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A Simple Guide to Writing with Gratitude

Gratitude shapes your language and your world. Regular practice in writing with gratitude gets you writing about what’s good, but also what’s real. It’s a powerful form of affirmation. The more you write this kind of stuff the more it becomes what’s ‘normal’ to you; it influences your language and your beliefs. It starts to shape and create your world.

I’ve written before about some of the benefits of writing with gratitude (12 Reasons to Enjoy Writing with Gratitude).

I know that gratitude infuses a lot of my own writing, and that’s probably one of the reasons I love writing so much, and am good at carving out the time to do it ;-)

As well as re-highlighting the link to that post I thought I’d also share just a few thoughts on how to approach writing with gratitude.

Lion Heart Dandelion

Write it when you feel it

Writing with gratitude is a form of affirmation.  The more you write, the more you notice.  If you pay attention to the feeling by simply writing it down, you’re likely to get more of it in the future.  (And it’s a good feeling, so why not enjoy it!)

That being said however:

Don’t force it

Try too hard and you’ll end up feeling that you ‘should’ be grateful (yet don’t).  This, as I’m sure you know, is not a good feeling at all.  It won’t do much for your writing either.  It’ll sound hollow, rather than ring true.

I know some people swear by gratitude journals but they don’t work for me.  I find it more fruitful instead to:

Look for things you might more easily find

That might be going out and looking for a colour, for example.  This is a simple and effective way to adjust your filters - especially with a camera in hand - and you might be astonished at what you find that would previously have gone un-noticed.

I also find it works to keep an eye out for ‘treasure’ (whatever that means for you).  It doesn’t come with quite the same burden of ‘should’ that Gratitude brings with it, though it will give you a powerful feeling of gratitude when you find it.

Then, in the writing about what you find:

Keep it simple

Don’t overdo it, don’t labour the point, don’t try and over-analyse what makes the moment / place / person experience so special, just… keep it simple.  (After all, there’s nothing quite as powerful as a simple ‘thank you’.)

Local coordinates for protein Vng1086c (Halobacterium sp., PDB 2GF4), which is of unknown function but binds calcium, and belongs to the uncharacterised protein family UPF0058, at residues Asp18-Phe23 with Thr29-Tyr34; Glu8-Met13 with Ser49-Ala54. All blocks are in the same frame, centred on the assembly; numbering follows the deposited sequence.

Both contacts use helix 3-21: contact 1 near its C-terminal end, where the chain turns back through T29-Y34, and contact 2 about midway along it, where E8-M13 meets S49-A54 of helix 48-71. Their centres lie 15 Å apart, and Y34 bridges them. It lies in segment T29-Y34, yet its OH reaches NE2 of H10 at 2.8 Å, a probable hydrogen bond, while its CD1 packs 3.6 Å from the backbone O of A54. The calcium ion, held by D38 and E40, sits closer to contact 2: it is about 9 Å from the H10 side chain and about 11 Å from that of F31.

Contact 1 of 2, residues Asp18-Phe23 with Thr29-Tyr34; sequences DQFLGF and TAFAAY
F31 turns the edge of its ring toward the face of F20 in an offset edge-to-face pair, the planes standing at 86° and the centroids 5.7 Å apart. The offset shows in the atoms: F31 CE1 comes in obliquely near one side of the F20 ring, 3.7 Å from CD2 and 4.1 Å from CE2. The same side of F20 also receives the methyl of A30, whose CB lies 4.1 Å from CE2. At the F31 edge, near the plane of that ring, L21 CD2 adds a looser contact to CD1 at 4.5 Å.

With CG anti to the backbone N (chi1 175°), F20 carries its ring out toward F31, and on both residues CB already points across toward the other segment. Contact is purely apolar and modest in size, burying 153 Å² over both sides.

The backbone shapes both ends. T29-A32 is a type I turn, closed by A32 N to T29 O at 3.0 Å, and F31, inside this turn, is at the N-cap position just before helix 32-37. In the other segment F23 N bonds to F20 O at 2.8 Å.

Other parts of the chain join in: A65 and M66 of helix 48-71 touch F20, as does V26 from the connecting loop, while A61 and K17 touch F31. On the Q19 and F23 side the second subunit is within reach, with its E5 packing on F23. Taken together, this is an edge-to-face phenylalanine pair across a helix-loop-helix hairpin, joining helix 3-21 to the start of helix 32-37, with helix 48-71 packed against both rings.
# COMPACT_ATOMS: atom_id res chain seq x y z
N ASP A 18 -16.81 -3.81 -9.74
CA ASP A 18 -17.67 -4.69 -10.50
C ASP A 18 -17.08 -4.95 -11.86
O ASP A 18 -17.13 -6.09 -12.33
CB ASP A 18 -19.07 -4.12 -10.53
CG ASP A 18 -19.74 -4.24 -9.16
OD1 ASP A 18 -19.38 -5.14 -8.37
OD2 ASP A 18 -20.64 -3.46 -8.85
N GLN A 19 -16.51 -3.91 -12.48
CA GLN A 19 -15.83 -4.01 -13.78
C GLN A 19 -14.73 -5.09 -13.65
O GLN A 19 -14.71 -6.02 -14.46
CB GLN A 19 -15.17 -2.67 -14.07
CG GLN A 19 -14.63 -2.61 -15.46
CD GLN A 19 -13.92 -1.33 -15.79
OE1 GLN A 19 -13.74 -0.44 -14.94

Don’t fake it

If you didn’t have the feeling at the time, don’t try and write it into being.  It doesn’t work.  Focus instead on the specifics of the things that do make you feel humble, wondrous, speechless, glad to be alive… grateful

Allow for the possibility of magic to occur

There are things you can do (without forcing it or faking it) that’ll increase your chances of stumbling into a moment of gratitude.

I know what some of those places are for me (a bright tea room on a cold winter’s afternoon; woodland; hedgerows; places where land and water meet) and those are also places where most of my writing flows from.  But they won’t necessarily be the same places that do it for you.

Find the places that do it for you.

Even if it takes a lifetime, it’s kind of a precious, priceless, thing to know about yourself.

Capture the moment

A few lines, a few points of detail, a simple caption of the flavour of the moment… that’s enough.  Allow yourself to feel the moment as you’re writing it - let the hairs rise again on the back of your neck, let your lips smile in delight, let the tears sting the edges of your eyes - then simply trust that your unconscious mind will give you the words to capture the moment.

It will.

Which, in itself, is surely worth a quiet, heart-felt: thank you.


To all of you who are celebrating Thanksgiving tomorrow, have a wonderful day.


Linked posts:

12 Reasons to Enjoy Writing with Gratitude

9 Possible Ways That Writing Changes Things

12 Line Thank You

(Yes, I’ve got a thing about numbers)

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  2. Tyrean Martinson says:

    Thank you for this wonderful post! I’m trying to write and live with gratitude each day, giving thanks for this amazing life, and all the blessings packed into it. The simple act of giving thanks, and developing an attitude of gratitude has changed my life for good.

  3. Joanna
    Twitter: joannapaterson

    @Tyrean Martinson: thanks for sharing that Tyrean - I love attitude of gratitude :-)

  4. maryawrites says:

    Thanks for a great post. I often write with gratitude, my journal is a long standing witness to this practise of mine. Sometimes when I do feel the need to vent, I switch to a separate diary. This way, I can also see that how little has been scribbled in the vent book and how wonderfully my gratitude journals are flowing. This keep things in perspective. :)

  5. Joanna
    Twitter: joannapaterson

    @maryawrites: that’s a great idea Marya - we do need to vent sometimes, but I can see the sense in keeping the two moods and emotions separate - as you say also gives the visual evidence to help keep perspective